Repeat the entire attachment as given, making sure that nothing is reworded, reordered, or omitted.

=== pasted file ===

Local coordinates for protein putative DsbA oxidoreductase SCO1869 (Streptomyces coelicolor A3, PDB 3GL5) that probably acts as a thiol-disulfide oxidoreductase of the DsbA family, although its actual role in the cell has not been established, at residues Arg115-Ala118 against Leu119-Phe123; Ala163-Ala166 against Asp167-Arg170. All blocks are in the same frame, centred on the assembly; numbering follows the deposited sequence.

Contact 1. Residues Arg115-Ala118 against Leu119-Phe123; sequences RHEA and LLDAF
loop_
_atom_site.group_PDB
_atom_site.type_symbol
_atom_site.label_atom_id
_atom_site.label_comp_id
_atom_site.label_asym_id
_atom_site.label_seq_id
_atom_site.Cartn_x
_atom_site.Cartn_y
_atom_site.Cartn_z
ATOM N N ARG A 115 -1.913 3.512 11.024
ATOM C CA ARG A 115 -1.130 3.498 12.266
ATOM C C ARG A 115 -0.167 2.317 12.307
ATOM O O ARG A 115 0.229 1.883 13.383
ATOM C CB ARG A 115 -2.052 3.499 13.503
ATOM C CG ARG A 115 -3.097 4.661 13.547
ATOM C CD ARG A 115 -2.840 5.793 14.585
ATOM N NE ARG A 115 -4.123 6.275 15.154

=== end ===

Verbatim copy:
Local coordinates for protein putative DsbA oxidoreductase SCO1869 (Streptomyces coelicolor A3, PDB 3GL5) that probably acts as a thiol-disulfide oxidoreductase of the DsbA family, although its actual role in the cell has not been established, at residues Arg115-Ala118 against Leu119-Phe123; Ala163-Ala166 against Asp167-Arg170. All blocks are in the same frame, centred on the assembly; numbering follows the deposited sequence.

Contact 1. Residues Arg115-Ala118 against Leu119-Phe123; sequences RHEA and LLDAF
loop_
_atom_site.group_PDB
_atom_site.type_symbol
_atom_site.label_atom_id
_atom_site.label_comp_id
_atom_site.label_asym_id
_atom_site.label_seq_id
_atom_site.Cartn_x
_atom_site.Cartn_y
_atom_site.Cartn_z
ATOM N N ARG A 115 -1.913 3.512 11.024
ATOM C CA ARG A 115 -1.130 3.498 12.266
ATOM C C ARG A 115 -0.167 2.317 12.307
ATOM O O ARG A 115 0.229 1.883 13.383
ATOM C CB ARG A 115 -2.052 3.499 13.503
ATOM C CG ARG A 115 -3.097 4.661 13.547
ATOM C CD ARG A 115 -2.840 5.793 14.585
ATOM N NE ARG A 115 -4.123 6.275 15.154